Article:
I'm curious how this will all work out. In our American union (US), Amazon only has to pay income taxes to its home state (California?) and none of the other states (unless they have a warehouse located there). Does the same principle apply to the European Union? Is Amazon only required to pay income tax to Luxembourg and no other state?

        • by jonbryce (703250)

          They file a tax return in the UK because they have warehouses there. However the UK operation is structured so that sales money from customers goes to Luxembourg, and Amazon Luxembourg pays Amazon UK a fee to send the item out to the customer on their behalf. After deducting all the warehouse, staff costs, payments to couriers and so on, there is no profit left to pay tax on.

      • by gurps_npc (621217)
        I totally agree - they should cut those nasty complex taxes and just apply a straight 5% flat asset tax. Pay a nice flat five percent of everything you own. Oh, at 5%, it lets the government exclude IRA's and your personal home from that tax, without reducing the amount the government gets.

        What, you conservatives don't like my flat tax? Why Not?

        Because my version puts almost all the tax burden on the rich, as opposed to the vile conservative version that puts almost all the tax burden on the poor.

        Why

        • by Obfuscant (592200)

          Oh, at 5%, it lets the government exclude IRA's and your personal home from that tax, without reducing the amount the government gets.

          Every version of a flat tax I've seen has said they need to be at 17% to be revenue neutral. This [google.com] analysis talks about 19%. Perry's proposal is 20%. You've managed to come up with a tax rate that is one quarter of what everyone else is proposing and still get the same revenue?

          And then to claim that you can exclude things from taxation and not reduce the revenue? How do you apply a 5% to a smaller number and get the same result?

          Because my version puts almost all the tax burden on the rich, as opposed to the vile conservative version that puts almost all the tax burden on the poor.

          The latter part of your statement is patently wrong. The "poor" pay almost not

          • by drsmithy (35869)

            In just 14 years you will have taken from every person in the country half of what he owns.

            Your criticism hinges on the premise that said assets do not generate a return, which is in direct conflict with reality.

            • by Kalriath (849904)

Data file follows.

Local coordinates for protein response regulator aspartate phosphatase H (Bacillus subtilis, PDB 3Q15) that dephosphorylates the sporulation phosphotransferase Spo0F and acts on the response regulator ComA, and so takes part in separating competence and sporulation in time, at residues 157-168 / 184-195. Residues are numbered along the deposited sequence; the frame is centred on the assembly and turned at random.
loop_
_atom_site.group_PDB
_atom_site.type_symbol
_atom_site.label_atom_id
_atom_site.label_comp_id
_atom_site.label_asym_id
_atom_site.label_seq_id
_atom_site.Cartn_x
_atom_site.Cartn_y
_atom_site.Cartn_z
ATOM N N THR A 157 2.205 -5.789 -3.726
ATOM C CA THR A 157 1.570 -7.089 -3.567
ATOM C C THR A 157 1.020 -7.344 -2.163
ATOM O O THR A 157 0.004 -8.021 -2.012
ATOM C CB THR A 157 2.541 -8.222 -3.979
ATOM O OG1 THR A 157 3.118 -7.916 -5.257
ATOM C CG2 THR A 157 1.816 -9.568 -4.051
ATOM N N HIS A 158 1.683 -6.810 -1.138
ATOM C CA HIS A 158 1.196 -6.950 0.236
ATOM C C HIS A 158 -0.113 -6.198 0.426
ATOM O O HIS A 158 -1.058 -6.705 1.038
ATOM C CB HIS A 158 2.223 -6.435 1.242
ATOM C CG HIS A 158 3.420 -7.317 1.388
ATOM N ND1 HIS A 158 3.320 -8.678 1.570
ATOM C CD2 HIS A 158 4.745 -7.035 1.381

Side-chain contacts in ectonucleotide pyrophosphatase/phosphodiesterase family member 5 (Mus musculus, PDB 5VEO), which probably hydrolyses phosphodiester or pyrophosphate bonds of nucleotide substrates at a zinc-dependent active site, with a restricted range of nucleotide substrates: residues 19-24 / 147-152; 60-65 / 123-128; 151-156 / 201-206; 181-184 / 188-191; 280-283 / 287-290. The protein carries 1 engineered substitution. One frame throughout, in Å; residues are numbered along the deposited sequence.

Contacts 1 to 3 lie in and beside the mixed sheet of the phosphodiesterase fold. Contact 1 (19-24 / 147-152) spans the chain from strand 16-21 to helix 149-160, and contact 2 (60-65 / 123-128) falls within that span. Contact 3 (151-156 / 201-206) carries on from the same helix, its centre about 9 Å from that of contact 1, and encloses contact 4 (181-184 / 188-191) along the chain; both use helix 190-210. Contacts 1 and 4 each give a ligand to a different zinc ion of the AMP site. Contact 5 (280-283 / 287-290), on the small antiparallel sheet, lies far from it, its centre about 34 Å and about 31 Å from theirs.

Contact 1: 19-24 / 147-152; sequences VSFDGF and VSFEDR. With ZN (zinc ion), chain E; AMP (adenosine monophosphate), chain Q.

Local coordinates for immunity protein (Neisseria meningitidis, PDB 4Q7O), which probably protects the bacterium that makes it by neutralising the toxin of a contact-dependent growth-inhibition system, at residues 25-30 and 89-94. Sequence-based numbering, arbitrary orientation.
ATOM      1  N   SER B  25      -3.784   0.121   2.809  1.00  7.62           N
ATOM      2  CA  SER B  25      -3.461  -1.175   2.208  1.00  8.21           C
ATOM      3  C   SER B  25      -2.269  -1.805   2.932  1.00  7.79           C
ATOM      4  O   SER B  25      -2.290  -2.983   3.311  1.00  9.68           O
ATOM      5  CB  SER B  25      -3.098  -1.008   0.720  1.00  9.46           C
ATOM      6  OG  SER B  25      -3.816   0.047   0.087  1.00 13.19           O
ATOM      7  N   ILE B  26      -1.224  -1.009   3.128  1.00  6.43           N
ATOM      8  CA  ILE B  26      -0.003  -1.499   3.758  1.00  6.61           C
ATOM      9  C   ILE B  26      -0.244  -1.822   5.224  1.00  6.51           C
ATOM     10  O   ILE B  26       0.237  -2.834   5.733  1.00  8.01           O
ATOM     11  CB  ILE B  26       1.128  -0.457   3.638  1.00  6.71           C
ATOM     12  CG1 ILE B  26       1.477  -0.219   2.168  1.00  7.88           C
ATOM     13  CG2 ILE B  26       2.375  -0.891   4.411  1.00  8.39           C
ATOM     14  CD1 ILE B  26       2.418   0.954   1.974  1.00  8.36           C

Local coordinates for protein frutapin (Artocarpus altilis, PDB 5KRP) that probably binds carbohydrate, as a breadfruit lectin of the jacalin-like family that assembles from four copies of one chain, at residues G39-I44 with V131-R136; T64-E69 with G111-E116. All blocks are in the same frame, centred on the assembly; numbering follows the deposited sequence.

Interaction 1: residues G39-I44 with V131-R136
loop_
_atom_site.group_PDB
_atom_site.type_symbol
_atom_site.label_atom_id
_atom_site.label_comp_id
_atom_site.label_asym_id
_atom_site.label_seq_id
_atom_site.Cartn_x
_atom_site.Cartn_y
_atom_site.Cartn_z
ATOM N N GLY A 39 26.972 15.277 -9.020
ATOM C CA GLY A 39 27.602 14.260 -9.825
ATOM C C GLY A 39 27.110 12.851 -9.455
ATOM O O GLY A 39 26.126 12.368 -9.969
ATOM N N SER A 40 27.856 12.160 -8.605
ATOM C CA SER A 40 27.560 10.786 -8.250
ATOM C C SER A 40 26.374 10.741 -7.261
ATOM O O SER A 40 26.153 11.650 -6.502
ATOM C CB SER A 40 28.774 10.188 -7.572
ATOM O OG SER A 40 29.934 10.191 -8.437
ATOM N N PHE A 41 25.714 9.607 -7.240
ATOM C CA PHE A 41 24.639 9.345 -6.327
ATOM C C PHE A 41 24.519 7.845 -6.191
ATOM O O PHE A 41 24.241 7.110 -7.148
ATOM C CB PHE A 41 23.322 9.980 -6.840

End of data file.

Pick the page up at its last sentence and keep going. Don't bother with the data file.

No, it really isn't. Your TV is an asset, but does it generate a return? No. Your savings are an asset (401k, retirement, whatever you call it) which do generate a return, but is it more than 5%? Probably not. Your car is an asset, but does it generate a return? No. In fact it generates a net loss through consumable requirements (petrol, oil, etc).

              The reality is, almost all personal assets generate no or negative return, and the remaining assets would be taxed into negative return. The only class th

          • Assets are not the same as income, but about an order of magnitude larger. That is how a smaller percentage tax on assets would be needed.

        • by nedlohs (1335013)

          net assets or gross?

          And the first thing you did was add exclusions, isn't the entire idea of a "flat tax" to not have exclusions and their compications and enabling of avoidance.

          Of course I think an actually "flat" tax is silly. You want the rate to increase with income level and it doesn't matter what the "rich" think about it because we already have a progressive income tax system so the status quo wins.

          Just remove *all* deductions and rebates. Yes all. Need to buy a uniform for your work, that's betwee

    • by greg1104 (461138) <gsmith@gregsmith.com> on Friday April 06, 2012 @05:12PM (#39601981) Homepage

      This has nothing to do with things like offets for favored industries. Large companies now move the various parts of their business to whatever location gives the best net tax situation. Multinationals construct structures like the Double Irish and Dutch Sandwich [wikipedia.org] to place sub-companies for minimal tax. Techniques like Transfer pricing [wikipedia.org] are aggressively used to move the profit to the right place to tax it minimally. Games are played with repatriation [forbes.com] too.

      If none of the options are good, they lobby for the specific incentives they need. US companies operate in Delaware because the state legislature there passes whatever the companies ask for in return for the business. Been that way since the 80's. The Cayman Islands and the Bailiwick of Jersey are popular offshore locations because they bend laws to whatever companies ask them to. Even a low rate on a lot of money is still a lot of money relative to a small country or state.